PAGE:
Foreign businesses shun Zimbabwe courts

Source: Foreign businesses shun Zimbabwe courts | The Financial Gazette December 22, 2016

FOREIGN investors have little faith in the country’s judiciary system because of the inordinate time it takes for disputes to be settled, aspiring Chief Justice, Rita Makarau has said.
Makarau revealed this during interviews for the post of Chief Justice in Harare last week while responding to questions from a Judicial Service Commission panel on how she could improve the judiciary in the event that she lands the post.
“We need to set up a commercial court… a court that has an appreciation of the value of time in commerce. We need to make sure that disputes of commercial nature are settled expeditiously because unlike divorces, where you may have to give the parties time to think things over, time is of importance in commercial disputes,” Makarau explained.
She said it was during her time as Judge President of the High Court of Zimbabwe that she introduced divisions in the court system resulting in the setting up of different court units such as the criminal division, the civil division, the family law division, the labour court and the fiscal court. She said she was moved to the Supreme Court when she was on the verge of setting up a commercial court, and since then the idea has remained a graveyard of good intent.
Makarau said although the time it takes for commercial disputes to be settled has vastly improved, it would take time before foreigners have confidence in the Zimbabwean judiciary again.
Zimbabwe is battling perception issues, which have not been helped by the country’s land reform programme and the resultant serious violation of property rights. The country’s indigenisation law — viewed by foreign investors as a smash and grab law — has further compounded fears among foreigners.
As a result, when most foreigners enter into contracts with locals, they insist on including a clause highlighting that in the event of a dispute, that dispute should be settled in another jurisdiction.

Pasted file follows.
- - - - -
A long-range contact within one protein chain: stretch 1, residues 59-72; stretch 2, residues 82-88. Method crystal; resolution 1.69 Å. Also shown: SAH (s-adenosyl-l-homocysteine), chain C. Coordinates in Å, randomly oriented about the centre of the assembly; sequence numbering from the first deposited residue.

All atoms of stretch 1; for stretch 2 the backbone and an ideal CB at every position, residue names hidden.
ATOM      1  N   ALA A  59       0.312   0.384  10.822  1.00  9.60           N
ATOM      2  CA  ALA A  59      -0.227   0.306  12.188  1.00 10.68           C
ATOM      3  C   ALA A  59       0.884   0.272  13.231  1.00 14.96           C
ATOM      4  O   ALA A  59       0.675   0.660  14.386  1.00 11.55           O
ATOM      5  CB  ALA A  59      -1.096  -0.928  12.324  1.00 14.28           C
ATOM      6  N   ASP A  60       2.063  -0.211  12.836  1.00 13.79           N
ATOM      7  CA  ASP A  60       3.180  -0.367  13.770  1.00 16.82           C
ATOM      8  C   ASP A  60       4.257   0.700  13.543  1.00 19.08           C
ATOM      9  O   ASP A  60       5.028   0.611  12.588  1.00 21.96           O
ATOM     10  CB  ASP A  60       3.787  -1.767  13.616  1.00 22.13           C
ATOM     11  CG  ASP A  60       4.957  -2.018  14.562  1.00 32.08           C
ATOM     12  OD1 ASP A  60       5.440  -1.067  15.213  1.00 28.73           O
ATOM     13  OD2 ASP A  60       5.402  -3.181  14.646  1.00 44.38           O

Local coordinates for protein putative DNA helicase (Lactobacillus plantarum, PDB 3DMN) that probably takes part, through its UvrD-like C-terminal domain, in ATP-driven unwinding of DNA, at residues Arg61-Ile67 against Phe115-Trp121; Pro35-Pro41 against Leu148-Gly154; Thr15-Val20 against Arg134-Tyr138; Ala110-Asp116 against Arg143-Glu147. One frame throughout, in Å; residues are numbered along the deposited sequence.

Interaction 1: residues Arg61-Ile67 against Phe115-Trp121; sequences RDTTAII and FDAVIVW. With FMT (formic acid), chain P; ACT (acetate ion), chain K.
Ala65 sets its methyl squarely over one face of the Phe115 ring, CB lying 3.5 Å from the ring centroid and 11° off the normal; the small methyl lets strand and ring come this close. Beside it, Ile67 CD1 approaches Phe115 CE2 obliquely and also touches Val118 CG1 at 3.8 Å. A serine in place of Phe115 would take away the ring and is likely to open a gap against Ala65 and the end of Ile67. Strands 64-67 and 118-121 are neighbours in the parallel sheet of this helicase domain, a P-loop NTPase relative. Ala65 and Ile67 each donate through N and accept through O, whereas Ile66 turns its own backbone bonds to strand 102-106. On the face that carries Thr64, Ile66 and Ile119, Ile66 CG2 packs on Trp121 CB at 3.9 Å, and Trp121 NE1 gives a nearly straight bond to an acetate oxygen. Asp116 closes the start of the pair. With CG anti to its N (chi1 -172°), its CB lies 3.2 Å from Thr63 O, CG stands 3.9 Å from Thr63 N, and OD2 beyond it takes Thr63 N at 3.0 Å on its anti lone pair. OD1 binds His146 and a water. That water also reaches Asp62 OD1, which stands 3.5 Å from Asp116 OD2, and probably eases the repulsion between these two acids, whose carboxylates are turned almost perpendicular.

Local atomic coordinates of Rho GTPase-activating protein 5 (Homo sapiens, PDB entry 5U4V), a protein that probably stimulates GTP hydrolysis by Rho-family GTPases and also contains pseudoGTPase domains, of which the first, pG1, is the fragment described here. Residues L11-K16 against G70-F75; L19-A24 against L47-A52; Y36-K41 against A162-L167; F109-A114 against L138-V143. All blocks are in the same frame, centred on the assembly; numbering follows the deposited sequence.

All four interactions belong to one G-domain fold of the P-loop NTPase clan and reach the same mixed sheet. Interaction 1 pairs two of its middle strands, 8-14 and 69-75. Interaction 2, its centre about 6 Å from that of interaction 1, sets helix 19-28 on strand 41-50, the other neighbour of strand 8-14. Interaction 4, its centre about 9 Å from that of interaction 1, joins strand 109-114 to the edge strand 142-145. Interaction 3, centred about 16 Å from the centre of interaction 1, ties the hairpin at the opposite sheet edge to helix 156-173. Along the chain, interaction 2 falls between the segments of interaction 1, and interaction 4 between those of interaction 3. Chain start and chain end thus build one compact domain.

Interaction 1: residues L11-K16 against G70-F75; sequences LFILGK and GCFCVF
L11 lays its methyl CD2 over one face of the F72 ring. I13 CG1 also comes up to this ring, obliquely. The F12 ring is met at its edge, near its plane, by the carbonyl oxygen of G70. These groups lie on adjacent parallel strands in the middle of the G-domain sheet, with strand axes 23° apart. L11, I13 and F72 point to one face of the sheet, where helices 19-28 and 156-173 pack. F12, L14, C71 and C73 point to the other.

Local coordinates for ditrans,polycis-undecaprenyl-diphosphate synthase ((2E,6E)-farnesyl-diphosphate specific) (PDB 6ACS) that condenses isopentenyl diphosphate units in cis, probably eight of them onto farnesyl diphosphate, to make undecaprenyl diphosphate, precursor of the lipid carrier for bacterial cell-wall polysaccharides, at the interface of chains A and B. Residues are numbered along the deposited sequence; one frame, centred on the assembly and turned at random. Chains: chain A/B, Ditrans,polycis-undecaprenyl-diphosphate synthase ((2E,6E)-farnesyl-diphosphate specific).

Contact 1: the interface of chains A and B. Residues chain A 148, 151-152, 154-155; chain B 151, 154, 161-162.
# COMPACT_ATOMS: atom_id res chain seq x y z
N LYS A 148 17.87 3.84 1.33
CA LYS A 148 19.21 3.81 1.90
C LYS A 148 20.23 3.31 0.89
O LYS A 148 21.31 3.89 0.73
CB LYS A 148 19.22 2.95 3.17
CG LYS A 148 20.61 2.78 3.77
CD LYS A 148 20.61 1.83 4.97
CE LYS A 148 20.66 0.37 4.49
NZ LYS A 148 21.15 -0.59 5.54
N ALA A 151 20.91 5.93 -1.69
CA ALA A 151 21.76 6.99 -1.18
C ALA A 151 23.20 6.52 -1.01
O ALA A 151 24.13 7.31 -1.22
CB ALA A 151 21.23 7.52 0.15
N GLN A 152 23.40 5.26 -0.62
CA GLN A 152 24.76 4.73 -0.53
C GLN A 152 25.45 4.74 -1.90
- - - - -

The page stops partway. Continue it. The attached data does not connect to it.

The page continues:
When he opened the 2016 legal year, outgoing Chief Justice, Godfrey Chidyausiku indicated that Zimbabwe was in the process of setting up a standalone commercial court as part of the country’s moves to improve the ease of doing business.
“We believe that the setting up of this court, with judges dedicated to commercial law court matters will not only ease the doing of business in Zimbabwe, but will mark the beginning of specialisation in our High Court as a means of improving on overall efficiency. We urge all stakeholders to assist us in realising this vision for our country in the not too distant future,” said Chidyausiku.
Commercial courts are considered a competitive advantage for emerging markets desperate for foreign investment as they facilitate a speedy resolution of disputes.
Zimbabwe’s neighbours, Zambia, Lesotho, South Africa and Mozambique already have commercial courts.
According to the World Bank — which annually publishes the Arbitrating and Mediating Disputes indicators that assess the legal and institutional framework for commercial arbitration, mediation and conciliation regimes in 100 economies — an effective commercial arbitration regime is a matter of priority for foreign investors.
“Commercial contracts are increasingly complex and often require reliable, flexible dispute resolution mechanisms. Commercial arbitration and other alternative dispute resolution mechanisms give the parties the autonomy they need to create systems tailored to their disputes. In addition, foreign investors view arbitration as a way to mitigate risks by providing legal certainty on enforcement rights, due process, and access to justice,” the World Bank has noted.
“Thirty-nine economies host private institutions which offer fast-track arbitration services, i.e, time-bound arbitration for faster and less expensive resolution of the dispute, and 17 host institutions, which offer online arbitration services, allowing online arbitration proceedings to save time and expense. Globally, arbitration proceedings take 326 days on average, while recognition and enforcement proceedings of foreign arbitral awards take 557 days on average,” the Breton Woods institution has further indicated.